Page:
4. A rush to resolution leaves the roots in.

A trap that can send a conversation spiraling out of the realm of productivity is when we shy away from big questions like “This clearly matters to you, can you help me understand why?” and instead focus on the facts.

“Conversations go haywire when we move beyond our own personal experience and speak on behalf of other people and groups.”

That can feel particularly crummy because boiling a disagreement down to information fails to acknowledge the emotional conversation staring you in the face and likely leaves it simmering for later. Take the time to ask open-ended questions that try to find the roots of the argument. Resist the urge to resolve without investigation.

5. Look for ghosts.

Let’s say, for a moment, that ghosts may exist. Pause, and with this new mystic mindset, do you find that brushes of air have new meaning and the creak down the hall new potential? More importantly, would you have noticed the wind or the sound if you hadn’t been open to paranormal possibilities? To Benson, accepting ghosts is the mindset we need to bring to arguments—one that allows people to turn off the clinical brain that want to get to knowable answers quickly, and instead, step outside the grooves of our mental models, see the world from someone else’s perspective, and notice things you might otherwise have blocked out or overlooked.

6. Don’t be married to the cal invite.

All of our biases point us to the familiar and easy. They want us to find an answer quickly so we can get out of the discomfort zone of new ideas. Thinking, after all, is hard. To actually find the growth and new perspectives that come out of a productive disagreement, release yourself from anything that would encourage your time-efficient biases to kick in. Set a ridiculously long calendar hold or say up front that this is going to be a multi-part conversation and schedule the next time block. That way, your shortcut biases can take a back seat.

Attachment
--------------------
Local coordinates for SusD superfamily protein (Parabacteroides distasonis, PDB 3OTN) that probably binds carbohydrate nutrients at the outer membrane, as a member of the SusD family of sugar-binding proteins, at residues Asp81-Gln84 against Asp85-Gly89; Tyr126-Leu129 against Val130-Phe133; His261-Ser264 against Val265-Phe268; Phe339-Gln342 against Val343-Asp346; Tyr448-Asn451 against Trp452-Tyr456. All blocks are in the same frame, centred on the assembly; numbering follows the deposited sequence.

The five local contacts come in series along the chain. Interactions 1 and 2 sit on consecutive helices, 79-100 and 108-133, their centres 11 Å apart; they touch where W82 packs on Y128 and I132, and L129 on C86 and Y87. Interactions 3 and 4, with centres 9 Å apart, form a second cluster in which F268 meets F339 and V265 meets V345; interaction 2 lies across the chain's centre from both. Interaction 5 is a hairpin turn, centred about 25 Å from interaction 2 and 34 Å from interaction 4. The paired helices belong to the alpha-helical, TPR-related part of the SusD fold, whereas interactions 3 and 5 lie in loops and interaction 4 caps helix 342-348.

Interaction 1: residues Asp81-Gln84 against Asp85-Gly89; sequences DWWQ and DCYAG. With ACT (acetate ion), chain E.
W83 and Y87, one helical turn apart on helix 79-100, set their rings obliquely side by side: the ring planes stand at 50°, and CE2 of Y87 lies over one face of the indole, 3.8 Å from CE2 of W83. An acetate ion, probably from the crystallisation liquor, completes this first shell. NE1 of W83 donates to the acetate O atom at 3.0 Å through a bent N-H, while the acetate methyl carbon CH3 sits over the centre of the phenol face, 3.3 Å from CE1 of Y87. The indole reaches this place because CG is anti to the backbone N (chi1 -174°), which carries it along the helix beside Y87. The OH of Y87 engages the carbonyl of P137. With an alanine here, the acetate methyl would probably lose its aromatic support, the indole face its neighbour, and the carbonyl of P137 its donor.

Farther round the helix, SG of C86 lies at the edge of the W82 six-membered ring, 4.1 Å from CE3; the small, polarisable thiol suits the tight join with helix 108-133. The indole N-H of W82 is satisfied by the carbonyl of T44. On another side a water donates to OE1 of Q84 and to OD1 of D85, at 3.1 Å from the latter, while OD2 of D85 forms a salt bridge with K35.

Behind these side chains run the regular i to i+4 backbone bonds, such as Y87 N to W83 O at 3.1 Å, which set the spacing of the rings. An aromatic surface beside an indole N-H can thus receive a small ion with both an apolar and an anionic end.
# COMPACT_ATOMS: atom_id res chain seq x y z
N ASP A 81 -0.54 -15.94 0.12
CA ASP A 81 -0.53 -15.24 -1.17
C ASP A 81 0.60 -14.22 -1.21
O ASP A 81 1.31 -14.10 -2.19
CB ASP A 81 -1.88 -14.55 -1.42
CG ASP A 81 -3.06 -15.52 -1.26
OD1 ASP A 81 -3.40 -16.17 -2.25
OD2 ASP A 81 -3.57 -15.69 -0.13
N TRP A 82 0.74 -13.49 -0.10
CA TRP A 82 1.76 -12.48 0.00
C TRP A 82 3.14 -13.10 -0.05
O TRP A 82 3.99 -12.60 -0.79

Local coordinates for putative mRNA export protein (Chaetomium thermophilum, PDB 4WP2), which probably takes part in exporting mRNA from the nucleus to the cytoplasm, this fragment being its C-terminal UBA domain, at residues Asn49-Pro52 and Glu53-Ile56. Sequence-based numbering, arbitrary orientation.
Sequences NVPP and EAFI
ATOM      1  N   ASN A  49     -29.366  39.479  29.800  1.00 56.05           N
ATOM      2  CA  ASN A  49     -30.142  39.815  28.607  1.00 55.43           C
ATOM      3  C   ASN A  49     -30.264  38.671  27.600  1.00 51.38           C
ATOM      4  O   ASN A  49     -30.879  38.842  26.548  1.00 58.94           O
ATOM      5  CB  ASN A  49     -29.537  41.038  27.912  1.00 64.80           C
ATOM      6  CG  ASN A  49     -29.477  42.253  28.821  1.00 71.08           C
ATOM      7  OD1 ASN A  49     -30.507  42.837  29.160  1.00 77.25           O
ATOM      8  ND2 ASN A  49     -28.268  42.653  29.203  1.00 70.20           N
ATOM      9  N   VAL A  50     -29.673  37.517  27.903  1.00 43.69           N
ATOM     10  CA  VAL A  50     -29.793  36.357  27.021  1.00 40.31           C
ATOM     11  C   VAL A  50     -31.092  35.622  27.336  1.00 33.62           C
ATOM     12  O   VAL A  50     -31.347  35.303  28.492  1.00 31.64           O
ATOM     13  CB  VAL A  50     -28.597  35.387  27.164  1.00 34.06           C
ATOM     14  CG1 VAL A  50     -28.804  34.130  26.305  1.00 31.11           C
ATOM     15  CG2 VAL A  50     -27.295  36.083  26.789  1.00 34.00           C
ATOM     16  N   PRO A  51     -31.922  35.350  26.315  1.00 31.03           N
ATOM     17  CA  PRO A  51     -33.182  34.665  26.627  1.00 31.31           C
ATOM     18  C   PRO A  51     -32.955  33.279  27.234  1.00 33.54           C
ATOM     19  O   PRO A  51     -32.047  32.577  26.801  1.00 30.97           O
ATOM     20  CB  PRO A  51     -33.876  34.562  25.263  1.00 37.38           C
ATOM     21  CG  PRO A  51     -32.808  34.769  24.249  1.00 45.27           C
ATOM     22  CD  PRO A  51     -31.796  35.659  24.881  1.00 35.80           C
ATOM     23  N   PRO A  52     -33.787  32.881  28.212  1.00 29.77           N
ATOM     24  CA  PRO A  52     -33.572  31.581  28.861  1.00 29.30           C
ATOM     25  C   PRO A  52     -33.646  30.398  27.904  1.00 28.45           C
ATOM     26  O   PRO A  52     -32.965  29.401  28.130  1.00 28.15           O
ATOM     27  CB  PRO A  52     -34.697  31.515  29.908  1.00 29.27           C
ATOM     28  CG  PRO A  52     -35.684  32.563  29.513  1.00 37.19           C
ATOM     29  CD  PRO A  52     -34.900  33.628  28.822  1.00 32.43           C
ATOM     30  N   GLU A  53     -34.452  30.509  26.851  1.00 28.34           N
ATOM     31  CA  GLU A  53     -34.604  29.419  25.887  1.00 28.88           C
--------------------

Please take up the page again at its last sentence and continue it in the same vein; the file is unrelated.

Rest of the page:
7. Change the venue.

Environment sets the tone for a disagreement. Make sure that yours is neutral. What are the power dynamics of the space? Are all voices welcome? Can anyone leave at any time? Is it okay to change your mind in this space? If your regular workspace can’t accommodate, head out for a walk around the block. If that’s not possible, pick up the phone. Whatever you do, don’t do it over Slack or email.

8. Aim for aporia.

Aporia is my new favorite place. It’s the ancient Greek concept of realizing that what you thought was a path to the truth doesn’t actually lead there at all. We’re trained that winning a conflict feels good. But Benson says there’s an even better feeling out there. Pulling in a little Socrates to back him up, Benson says that the goal of these big, deep conversations that help us grow and connect isn’t to come to a right answer. It’s to realize the moments when we don’t know what we’re talking about. That may not sound like winning, but it sure sounds like wisdom.

More Posts by Emily Ludolph

Emily Ludolph is a director at West Wing Writers. She has published in The New York Times, The Atlantic, Artsy, Airmail, Eye on Design, JSTOR Daily, Quartz, Narratively, TED Online and Design Observer.